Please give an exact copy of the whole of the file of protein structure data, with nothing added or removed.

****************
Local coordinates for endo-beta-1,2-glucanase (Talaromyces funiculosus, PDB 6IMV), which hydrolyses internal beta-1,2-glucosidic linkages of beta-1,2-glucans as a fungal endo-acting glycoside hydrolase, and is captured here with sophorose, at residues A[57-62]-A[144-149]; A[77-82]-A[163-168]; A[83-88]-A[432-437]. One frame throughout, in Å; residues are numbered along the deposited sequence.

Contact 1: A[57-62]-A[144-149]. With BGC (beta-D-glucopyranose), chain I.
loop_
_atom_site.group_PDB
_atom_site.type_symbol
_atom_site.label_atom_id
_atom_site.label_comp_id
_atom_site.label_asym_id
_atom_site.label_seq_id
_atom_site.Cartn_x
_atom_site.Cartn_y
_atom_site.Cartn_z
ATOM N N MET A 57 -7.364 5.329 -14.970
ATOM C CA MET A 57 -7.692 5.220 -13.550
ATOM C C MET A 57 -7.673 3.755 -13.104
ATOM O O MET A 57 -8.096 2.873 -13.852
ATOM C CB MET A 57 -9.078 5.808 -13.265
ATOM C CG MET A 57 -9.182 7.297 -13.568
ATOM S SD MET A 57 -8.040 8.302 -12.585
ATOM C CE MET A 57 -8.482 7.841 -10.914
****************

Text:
Local coordinates for endo-beta-1,2-glucanase (Talaromyces funiculosus, PDB 6IMV), which hydrolyses internal beta-1,2-glucosidic linkages of beta-1,2-glucans as a fungal endo-acting glycoside hydrolase, and is captured here with sophorose, at residues A[57-62]-A[144-149]; A[77-82]-A[163-168]; A[83-88]-A[432-437]. One frame throughout, in Å; residues are numbered along the deposited sequence.

Contact 1: A[57-62]-A[144-149]. With BGC (beta-D-glucopyranose), chain I.
loop_
_atom_site.group_PDB
_atom_site.type_symbol
_atom_site.label_atom_id
_atom_site.label_comp_id
_atom_site.label_asym_id
_atom_site.label_seq_id
_atom_site.Cartn_x
_atom_site.Cartn_y
_atom_site.Cartn_z
ATOM N N MET A 57 -7.364 5.329 -14.970
ATOM C CA MET A 57 -7.692 5.220 -13.550
ATOM C C MET A 57 -7.673 3.755 -13.104
ATOM O O MET A 57 -8.096 2.873 -13.852
ATOM C CB MET A 57 -9.078 5.808 -13.265
ATOM C CG MET A 57 -9.182 7.297 -13.568
ATOM S SD MET A 57 -8.040 8.302 -12.585
ATOM C CE MET A 57 -8.482 7.841 -10.914